More than any other man, Joe Smith was associated with the promotions of boxing
and wrestling in Bridgeport. For decades, he was the force behind the two sports in
the city, and had connections to the McMahon Family in New York, which helped him
attain top talent. Smith, known as "Smitty," was born on February 27, 1884 in New
York City, and by the age of 15, he was boxing as an amateur. He spent a lot of
time in "Hells Kitchen" and earned a reputation, and throughout a fistic career lasting
about 20 fights, Smith was never knocked out.
By 16 years of age, Smith was also managing and training other fighters, breaking
into that side of the sport as a runner for Tom O'Rourke. He later worked for Leo P.
Flynn, and helped many fighters in their preparations for upcoming bouts. While in
New York, Smith became associates with Jess McMahon, who ran three clubs in New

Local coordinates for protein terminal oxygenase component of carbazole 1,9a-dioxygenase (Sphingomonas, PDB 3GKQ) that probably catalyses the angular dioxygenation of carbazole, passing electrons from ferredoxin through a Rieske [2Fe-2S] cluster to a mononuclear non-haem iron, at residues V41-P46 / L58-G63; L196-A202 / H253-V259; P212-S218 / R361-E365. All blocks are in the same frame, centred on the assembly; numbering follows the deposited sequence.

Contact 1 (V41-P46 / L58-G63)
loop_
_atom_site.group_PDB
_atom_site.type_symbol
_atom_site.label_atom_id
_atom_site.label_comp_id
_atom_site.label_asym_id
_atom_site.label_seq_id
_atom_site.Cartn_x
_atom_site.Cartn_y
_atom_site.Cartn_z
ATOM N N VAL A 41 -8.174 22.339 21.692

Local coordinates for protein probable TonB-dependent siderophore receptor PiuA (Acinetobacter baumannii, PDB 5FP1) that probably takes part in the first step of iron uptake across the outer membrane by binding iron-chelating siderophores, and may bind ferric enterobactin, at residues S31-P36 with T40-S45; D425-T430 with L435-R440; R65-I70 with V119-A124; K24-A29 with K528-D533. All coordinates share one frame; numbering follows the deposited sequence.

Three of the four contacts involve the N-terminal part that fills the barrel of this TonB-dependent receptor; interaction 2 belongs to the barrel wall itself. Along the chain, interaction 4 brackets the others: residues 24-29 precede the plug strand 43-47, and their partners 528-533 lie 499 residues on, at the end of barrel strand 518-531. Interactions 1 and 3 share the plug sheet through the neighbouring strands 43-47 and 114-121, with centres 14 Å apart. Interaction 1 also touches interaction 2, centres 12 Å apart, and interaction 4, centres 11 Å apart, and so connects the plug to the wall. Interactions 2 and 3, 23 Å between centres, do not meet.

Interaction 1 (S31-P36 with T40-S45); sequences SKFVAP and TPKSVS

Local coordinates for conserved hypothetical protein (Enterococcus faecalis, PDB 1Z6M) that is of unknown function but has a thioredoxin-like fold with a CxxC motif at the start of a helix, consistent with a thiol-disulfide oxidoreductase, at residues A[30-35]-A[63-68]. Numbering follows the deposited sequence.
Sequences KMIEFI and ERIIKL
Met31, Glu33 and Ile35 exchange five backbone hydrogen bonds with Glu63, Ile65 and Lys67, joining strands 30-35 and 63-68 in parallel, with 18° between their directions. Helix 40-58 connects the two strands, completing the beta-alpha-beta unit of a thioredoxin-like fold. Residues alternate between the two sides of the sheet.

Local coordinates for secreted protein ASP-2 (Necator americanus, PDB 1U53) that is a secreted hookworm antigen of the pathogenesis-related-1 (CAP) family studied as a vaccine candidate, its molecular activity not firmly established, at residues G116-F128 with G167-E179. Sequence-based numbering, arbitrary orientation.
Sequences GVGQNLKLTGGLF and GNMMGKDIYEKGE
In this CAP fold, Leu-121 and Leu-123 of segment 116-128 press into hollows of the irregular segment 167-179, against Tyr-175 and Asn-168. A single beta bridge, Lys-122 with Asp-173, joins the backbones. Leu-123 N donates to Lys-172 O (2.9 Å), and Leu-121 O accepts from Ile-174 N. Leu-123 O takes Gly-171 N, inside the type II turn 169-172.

York. At one point, Smith accompanied one of McMahon's fighters, Tommy Houck,
to Bridgeport for a contest. Making contacts as he went, Smith was become well
known for his abilities as a trainer and handler.
Reportedly, in August 1935, Smith teamed with Jack Snyder to promote their first
wrestling program in Bridgeport at Newfield Park. At points, he worked with Jack
Pfefer and Vincent McMahon Sr., and remained in operation until the early 1960s.
Little known facts about Joe Smith: He was christened "Joe" and not Joseph. He
was also one of 12 children.
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